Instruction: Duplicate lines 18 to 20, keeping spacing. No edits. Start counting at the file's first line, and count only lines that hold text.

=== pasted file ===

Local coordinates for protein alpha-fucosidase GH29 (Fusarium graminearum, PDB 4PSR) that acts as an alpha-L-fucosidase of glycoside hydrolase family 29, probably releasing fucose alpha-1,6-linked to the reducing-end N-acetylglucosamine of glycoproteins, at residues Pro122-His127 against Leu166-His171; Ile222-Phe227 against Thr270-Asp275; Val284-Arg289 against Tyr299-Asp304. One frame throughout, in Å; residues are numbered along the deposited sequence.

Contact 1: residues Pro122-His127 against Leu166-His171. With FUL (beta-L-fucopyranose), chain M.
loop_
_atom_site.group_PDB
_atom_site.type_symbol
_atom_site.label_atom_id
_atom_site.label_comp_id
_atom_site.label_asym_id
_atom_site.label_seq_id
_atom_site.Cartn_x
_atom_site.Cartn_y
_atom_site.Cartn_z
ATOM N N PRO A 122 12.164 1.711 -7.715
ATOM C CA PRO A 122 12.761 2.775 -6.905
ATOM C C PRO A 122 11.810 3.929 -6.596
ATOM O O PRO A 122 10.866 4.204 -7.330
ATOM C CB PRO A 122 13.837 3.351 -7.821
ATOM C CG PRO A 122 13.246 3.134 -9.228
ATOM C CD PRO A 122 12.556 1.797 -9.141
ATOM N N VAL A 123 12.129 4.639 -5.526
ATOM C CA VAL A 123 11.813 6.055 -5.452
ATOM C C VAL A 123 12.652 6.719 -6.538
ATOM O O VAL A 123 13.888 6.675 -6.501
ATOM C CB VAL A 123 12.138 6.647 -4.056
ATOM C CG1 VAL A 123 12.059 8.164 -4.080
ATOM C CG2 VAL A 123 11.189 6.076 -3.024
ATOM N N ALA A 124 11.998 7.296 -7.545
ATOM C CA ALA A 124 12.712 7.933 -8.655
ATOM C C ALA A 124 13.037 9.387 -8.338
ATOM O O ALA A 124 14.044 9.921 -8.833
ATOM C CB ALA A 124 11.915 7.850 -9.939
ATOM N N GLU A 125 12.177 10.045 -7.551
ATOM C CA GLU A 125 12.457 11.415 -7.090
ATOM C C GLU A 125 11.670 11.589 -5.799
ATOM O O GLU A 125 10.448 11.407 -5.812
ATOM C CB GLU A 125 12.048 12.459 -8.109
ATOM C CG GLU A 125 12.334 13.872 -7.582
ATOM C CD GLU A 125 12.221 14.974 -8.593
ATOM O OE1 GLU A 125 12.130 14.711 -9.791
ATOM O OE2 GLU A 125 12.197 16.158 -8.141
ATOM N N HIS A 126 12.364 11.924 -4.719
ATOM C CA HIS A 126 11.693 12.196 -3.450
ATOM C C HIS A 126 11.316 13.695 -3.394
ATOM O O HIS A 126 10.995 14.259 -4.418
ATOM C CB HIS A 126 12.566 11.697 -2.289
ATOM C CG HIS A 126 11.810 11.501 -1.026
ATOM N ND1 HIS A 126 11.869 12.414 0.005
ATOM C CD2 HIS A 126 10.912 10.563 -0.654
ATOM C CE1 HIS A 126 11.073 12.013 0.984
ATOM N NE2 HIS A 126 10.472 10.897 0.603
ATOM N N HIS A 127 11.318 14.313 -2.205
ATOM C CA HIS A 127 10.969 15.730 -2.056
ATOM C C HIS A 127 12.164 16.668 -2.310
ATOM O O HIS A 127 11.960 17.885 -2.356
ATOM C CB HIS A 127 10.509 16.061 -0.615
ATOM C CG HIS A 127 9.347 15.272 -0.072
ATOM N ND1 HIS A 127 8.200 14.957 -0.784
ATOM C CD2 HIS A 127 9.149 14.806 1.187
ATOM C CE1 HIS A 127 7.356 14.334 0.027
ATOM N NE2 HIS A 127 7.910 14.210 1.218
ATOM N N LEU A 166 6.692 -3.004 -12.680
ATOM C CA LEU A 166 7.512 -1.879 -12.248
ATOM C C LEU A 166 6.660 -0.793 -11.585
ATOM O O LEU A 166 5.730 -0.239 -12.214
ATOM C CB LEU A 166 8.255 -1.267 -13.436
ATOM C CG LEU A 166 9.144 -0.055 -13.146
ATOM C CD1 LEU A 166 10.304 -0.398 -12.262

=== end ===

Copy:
ATOM C CG PRO A 122 13.246 3.134 -9.228
ATOM C CD PRO A 122 12.556 1.797 -9.141
ATOM N N VAL A 123 12.129 4.639 -5.526